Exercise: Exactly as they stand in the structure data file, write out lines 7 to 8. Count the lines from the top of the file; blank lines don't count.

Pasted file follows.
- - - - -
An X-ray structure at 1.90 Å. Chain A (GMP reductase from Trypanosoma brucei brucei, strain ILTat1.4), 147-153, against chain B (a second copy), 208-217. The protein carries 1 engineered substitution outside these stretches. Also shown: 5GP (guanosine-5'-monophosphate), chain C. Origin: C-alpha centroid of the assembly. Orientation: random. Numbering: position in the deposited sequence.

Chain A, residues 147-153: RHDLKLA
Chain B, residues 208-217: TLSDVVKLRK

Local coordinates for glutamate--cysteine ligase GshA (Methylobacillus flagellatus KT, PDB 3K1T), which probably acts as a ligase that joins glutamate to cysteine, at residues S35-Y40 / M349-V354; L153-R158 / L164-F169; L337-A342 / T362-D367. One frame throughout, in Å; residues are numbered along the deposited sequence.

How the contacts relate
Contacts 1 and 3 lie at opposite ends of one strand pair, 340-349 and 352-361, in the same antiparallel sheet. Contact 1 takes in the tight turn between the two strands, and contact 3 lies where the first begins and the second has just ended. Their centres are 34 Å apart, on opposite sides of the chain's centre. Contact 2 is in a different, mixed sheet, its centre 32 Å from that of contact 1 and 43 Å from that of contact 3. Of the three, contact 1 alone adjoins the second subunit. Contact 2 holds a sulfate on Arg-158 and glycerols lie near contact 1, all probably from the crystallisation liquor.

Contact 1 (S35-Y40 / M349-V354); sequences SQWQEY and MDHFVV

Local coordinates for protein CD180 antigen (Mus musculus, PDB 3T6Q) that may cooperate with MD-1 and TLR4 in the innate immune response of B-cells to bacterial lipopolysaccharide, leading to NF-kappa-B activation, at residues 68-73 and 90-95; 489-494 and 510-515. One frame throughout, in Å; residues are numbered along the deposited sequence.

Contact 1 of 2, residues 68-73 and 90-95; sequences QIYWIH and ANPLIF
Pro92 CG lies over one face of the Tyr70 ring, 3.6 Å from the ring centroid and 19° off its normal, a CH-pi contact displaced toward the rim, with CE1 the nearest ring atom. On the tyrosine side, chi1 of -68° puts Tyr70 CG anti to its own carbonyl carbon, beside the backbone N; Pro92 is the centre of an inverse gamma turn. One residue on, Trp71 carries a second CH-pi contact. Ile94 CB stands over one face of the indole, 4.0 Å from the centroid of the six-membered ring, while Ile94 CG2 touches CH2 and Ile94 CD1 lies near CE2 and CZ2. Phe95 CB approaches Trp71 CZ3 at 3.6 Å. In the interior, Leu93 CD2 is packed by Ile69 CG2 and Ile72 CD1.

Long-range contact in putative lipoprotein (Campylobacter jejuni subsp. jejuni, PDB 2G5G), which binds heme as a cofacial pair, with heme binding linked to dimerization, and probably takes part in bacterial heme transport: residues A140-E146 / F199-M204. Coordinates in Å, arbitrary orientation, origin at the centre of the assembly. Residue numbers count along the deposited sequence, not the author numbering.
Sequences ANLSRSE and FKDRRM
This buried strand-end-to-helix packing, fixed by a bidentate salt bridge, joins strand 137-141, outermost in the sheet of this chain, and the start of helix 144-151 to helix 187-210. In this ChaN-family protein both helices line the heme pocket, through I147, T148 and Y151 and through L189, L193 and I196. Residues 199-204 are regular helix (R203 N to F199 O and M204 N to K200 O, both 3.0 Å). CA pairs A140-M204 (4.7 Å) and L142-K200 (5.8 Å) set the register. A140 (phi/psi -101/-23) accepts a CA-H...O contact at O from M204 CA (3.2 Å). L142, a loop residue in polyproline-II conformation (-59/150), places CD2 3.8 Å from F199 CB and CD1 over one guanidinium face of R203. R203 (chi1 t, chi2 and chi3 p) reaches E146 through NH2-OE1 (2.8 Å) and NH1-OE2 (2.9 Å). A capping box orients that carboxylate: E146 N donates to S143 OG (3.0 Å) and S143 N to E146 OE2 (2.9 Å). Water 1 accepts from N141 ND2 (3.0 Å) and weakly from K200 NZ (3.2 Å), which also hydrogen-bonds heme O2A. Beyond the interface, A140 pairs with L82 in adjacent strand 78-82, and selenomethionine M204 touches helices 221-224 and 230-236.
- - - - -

Contact 1 (S35-Y40 / M349-V354); sequences SQWQEY and MDHFVV

Local coordinates for protein CD180 antigen (Mus musculus, PDB 3T6Q) that may cooperate with MD-1 and TLR4 in the innate immune response of B-cells to bacterial lipopolysaccharide, leading to NF-kappa-B activation, at residues 68-73 and 90-95; 489-494 and 510-515. One frame throughout, in Å; residues are numbered along the deposited sequence.